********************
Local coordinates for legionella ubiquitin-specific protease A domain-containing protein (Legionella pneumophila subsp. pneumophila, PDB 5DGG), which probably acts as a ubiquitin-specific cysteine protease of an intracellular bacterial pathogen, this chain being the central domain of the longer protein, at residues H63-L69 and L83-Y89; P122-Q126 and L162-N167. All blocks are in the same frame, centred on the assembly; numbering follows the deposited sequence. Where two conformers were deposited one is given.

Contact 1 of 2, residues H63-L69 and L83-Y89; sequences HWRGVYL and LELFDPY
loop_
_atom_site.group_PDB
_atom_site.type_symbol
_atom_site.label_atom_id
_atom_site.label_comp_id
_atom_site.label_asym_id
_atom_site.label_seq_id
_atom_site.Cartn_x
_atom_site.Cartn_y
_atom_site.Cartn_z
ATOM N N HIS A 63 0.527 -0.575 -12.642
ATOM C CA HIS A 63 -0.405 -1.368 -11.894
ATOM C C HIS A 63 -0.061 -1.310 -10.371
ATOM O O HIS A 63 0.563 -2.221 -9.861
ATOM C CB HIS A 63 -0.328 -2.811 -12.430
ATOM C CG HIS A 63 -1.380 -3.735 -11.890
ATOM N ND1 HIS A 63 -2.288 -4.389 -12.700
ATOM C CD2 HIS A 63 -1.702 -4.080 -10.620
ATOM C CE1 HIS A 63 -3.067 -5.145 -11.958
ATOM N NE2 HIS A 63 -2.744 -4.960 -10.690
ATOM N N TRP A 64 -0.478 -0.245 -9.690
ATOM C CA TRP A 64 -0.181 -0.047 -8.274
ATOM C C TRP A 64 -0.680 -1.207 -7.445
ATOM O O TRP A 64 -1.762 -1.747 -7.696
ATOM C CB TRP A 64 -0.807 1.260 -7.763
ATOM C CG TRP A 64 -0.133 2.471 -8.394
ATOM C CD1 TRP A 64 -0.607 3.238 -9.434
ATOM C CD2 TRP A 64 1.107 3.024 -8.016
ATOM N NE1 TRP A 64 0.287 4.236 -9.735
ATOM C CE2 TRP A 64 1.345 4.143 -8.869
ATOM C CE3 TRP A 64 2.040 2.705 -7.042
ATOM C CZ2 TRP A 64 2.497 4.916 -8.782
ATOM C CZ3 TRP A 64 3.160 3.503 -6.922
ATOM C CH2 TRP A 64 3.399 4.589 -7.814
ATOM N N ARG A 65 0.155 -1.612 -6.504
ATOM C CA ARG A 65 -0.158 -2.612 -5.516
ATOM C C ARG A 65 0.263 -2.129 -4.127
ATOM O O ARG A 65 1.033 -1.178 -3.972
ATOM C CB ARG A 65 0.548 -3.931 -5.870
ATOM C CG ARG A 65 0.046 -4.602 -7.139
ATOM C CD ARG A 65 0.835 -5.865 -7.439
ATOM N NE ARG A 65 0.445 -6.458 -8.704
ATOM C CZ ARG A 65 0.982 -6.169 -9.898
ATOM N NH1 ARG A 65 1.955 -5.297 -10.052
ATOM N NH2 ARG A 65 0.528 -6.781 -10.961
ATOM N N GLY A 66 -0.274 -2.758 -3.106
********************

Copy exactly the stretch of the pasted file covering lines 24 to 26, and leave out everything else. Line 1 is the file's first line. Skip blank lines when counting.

ATOM C CA TRP A 64 -0.181 -0.047 -8.274
ATOM C C TRP A 64 -0.680 -1.207 -7.445
ATOM O O TRP A 64 -1.762 -1.747 -7.696